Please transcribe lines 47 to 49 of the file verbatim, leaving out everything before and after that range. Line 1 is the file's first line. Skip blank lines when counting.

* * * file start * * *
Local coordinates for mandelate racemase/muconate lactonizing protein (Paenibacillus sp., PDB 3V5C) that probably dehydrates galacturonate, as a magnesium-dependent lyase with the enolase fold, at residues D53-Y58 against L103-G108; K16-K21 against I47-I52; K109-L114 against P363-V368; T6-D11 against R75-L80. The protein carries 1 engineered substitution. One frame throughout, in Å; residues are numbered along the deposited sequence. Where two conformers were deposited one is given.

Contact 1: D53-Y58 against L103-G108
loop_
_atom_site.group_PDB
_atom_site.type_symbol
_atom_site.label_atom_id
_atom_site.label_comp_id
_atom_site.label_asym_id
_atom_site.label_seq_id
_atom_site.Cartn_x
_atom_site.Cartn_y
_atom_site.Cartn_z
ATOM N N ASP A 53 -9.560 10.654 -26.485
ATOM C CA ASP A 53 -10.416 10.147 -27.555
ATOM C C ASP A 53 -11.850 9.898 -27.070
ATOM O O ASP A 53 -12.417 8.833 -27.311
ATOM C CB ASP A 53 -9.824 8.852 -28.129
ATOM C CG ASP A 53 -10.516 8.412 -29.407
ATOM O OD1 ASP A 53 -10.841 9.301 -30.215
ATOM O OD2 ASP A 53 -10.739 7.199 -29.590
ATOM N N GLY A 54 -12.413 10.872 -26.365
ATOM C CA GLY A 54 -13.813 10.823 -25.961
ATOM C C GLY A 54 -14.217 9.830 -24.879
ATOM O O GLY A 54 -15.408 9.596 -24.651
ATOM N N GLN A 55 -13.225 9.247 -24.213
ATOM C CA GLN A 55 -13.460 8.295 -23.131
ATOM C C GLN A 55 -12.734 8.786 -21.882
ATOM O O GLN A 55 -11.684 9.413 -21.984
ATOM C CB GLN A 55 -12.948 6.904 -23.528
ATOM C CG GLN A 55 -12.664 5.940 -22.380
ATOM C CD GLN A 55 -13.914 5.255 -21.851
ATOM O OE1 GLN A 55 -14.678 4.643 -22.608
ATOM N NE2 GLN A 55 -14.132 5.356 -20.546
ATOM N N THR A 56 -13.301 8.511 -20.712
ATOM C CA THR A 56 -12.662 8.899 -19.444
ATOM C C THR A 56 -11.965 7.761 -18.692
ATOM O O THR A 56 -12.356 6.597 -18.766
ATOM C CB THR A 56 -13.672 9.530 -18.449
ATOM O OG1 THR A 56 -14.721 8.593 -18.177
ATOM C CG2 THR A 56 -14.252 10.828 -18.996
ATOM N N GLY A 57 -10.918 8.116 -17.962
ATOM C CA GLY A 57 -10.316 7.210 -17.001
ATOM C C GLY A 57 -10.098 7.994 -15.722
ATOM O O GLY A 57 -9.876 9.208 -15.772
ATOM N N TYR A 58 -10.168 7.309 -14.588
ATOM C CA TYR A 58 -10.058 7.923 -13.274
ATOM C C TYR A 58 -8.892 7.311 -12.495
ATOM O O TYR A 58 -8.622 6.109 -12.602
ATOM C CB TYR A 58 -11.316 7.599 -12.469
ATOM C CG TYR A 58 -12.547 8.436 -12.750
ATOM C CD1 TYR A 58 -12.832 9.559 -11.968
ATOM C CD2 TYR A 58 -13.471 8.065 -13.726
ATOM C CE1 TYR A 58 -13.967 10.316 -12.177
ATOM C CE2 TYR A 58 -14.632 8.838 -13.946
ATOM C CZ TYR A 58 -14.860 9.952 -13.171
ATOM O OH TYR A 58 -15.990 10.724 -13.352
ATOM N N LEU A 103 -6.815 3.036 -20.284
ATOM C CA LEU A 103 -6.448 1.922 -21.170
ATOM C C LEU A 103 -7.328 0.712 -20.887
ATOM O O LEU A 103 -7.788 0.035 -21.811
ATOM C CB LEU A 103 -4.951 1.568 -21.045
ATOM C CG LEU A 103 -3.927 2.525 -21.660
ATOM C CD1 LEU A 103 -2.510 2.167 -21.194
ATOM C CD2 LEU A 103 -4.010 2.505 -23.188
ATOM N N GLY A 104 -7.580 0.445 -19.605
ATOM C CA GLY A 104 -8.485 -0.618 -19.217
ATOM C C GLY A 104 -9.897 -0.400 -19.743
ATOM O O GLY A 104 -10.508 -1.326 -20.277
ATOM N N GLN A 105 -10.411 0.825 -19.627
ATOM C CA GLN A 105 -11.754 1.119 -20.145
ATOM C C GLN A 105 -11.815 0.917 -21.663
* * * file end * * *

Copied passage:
ATOM C C TYR A 58 -8.892 7.311 -12.495
ATOM O O TYR A 58 -8.622 6.109 -12.602
ATOM C CB TYR A 58 -11.316 7.599 -12.469